reclassified.12 There is considerable evidence that the fires in 1997–98 resulted
partly from land clearing by oil palm and HTI companies, and partly from
intentional degrading by burning off other areas, including production forest
and peat swamps. Not even national parks were exempt (Potter and Lee,
1998b). Government forestry companies (Inhutani), which had taken over
former forest concessions to set up tree plantations on the land, now have
permission to plant 30 per cent of that land in oil palm, further relaxing the
boundaries of the production forest. Areas of traditional agriculture, especially
swidden fallows but also smallholder rubber and intensively farmed mixed
gardens, have been placed under considerable pressure by these activities.
Some oil palm companies hired outsiders to burn village gardens in areas
where they wanted control of the land (Goenner, 1998).

CASE STUDIES OF FORCED INTENSIFICATION

Industrial forest (HTI)


In Fatuleu sub-district, West Timor, HTI planting of Gmelina arborea,
mahogany and teak began over the uplands in 1987, part of a total proposed
area for West Timor of more than 300 000 ha. While some village
populations of Timorese still remained in the uplands, their numbers had
been reduced by compulsory resettlement into lowland villages. This
occurred between 1967 and 1985, to facilitate earlier attempts at
reforestation and erosion control. Further resettlement took place in 1988
as a result of HTI activities. Coastal villages around Kupang Bay included
upland areas as part of their territories – areas that had been used for both
swidden farming and grazing. Although there seems little doubt that
degradation was occurring, authorities blamed swidden farmers rather than
cattle, which were grazed extensively through the area.13
All upland farmers produce subsistence crops of maize and hill rice on their
fenced farms, together with vegetables. In recent years, the introduced weed
Chromolaena odorata has spread widely, being often the first emergent in
fallows, shading out Imperata and other grasses. This weed, with its huge
biomass, has improved soil structure and fertility, enabling farmers to reduce
fallow periods without yield declines.
A study of two upland villages in Fatuleu district discovered that they had
lost 61 per cent and 77 per cent respectively of their land to the HTI, run by
state forestry company Perum Perhutani (Mann, 1999). Villagers had been
intimidated into accepting the presence of the company after hearing stories of
arrests and imprisonment of those who had resisted (Pellokila, 1997).14 In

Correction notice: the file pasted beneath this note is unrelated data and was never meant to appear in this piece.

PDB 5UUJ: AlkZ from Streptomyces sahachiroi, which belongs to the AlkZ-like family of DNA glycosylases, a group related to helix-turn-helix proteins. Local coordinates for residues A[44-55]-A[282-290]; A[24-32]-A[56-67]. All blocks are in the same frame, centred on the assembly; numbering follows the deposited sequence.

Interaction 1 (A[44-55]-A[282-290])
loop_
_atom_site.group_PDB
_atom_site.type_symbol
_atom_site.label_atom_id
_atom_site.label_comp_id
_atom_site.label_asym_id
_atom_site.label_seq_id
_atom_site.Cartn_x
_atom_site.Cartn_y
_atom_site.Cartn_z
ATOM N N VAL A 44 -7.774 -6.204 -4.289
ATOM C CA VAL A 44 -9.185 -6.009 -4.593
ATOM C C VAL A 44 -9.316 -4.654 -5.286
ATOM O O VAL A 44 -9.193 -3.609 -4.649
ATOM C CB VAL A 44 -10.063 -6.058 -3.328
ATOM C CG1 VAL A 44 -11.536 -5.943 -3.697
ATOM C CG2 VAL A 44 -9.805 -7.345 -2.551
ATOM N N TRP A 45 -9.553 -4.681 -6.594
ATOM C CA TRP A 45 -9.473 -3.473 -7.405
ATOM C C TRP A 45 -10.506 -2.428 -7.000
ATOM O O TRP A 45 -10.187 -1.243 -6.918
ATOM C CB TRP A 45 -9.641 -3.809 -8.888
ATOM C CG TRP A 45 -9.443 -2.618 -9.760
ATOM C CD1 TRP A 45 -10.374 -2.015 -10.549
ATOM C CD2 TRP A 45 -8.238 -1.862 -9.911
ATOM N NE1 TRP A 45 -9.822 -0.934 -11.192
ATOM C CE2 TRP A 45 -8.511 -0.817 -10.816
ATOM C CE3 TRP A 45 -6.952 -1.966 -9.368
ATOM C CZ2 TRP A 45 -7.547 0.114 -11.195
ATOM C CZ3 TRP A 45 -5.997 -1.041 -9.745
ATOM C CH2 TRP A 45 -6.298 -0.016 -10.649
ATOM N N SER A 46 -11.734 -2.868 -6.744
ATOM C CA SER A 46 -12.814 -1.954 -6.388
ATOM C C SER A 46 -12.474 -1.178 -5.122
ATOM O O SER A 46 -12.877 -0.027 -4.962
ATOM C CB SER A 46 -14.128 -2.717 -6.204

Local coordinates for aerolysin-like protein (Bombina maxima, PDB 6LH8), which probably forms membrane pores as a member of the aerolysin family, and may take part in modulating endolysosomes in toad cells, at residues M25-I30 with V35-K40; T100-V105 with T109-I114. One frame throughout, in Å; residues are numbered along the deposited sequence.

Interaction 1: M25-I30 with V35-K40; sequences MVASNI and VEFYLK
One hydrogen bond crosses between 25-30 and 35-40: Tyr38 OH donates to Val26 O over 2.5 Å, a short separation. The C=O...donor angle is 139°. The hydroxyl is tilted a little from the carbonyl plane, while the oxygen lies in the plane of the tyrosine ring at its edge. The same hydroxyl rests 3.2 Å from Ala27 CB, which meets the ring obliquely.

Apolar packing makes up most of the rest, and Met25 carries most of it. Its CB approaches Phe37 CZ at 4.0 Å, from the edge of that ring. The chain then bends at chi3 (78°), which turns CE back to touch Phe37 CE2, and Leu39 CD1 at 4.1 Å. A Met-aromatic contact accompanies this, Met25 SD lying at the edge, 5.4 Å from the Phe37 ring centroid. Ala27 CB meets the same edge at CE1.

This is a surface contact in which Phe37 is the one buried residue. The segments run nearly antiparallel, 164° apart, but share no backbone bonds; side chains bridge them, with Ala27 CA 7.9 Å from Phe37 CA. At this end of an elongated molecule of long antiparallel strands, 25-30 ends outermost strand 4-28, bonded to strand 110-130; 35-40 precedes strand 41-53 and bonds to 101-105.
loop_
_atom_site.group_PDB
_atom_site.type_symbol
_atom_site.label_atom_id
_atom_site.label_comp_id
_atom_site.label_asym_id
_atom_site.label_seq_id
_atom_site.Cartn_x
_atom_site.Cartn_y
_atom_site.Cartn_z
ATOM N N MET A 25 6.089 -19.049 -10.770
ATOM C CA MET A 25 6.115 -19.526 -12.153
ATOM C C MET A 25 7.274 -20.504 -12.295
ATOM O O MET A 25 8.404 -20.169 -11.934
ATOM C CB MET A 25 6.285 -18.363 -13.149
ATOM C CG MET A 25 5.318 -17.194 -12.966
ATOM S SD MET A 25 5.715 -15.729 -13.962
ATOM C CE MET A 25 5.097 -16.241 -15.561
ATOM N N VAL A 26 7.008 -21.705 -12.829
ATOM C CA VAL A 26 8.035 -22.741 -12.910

1994–95 village people were working as labourers for the company in clearing
and tree planting. Cropping was allowed only where trees had failed, and no
grazing was permitted until trees were established. Access to water sources in

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local springs had also been cut off. Coastal villagers protested and were able to
reduce company encroachment, but still lost territory. These villages possessed
wet rice land, so were not as badly off, they were barred from working for the
company because of their protests. They had to accommodate more resettled
people in addition to losing land. Consequently, they were working their wet
rice fields more intensively, while eliminating swiddening from their mix of
livelihood strategies (Mann, 1999). Resettled populations were intensively
working their lowland house gardens, planting fruit trees to make up for the
agroforests lost around their mountain springs. However, population densities
were highest in the upland villages, quadrupling in one village from 50 to 200/
sq km on the land remaining after the trees were planted. Those villagers have
been unable to adjust their farming systems to accommodate such a massive
loss of land and other resources, and they may be forced to leave the area.

Oil palm
Although officials have been enthusiastic about this crop and its supposed
wealth-generating opportunities for smallholders, a study in West
Kalimantan of the early state-run schemes, which were the most generous
in their provisions for locals, discovered widespread dissatisfaction with
incomes actually earned (Potter and Lee, 1998a). Yields seemed to have
declined prematurely, although theoretically at their peak with 15-year-old
trees. At the same time, costs of inputs had risen dramatically, especially
fertiliser, which farmers had to buy from the company. The payment they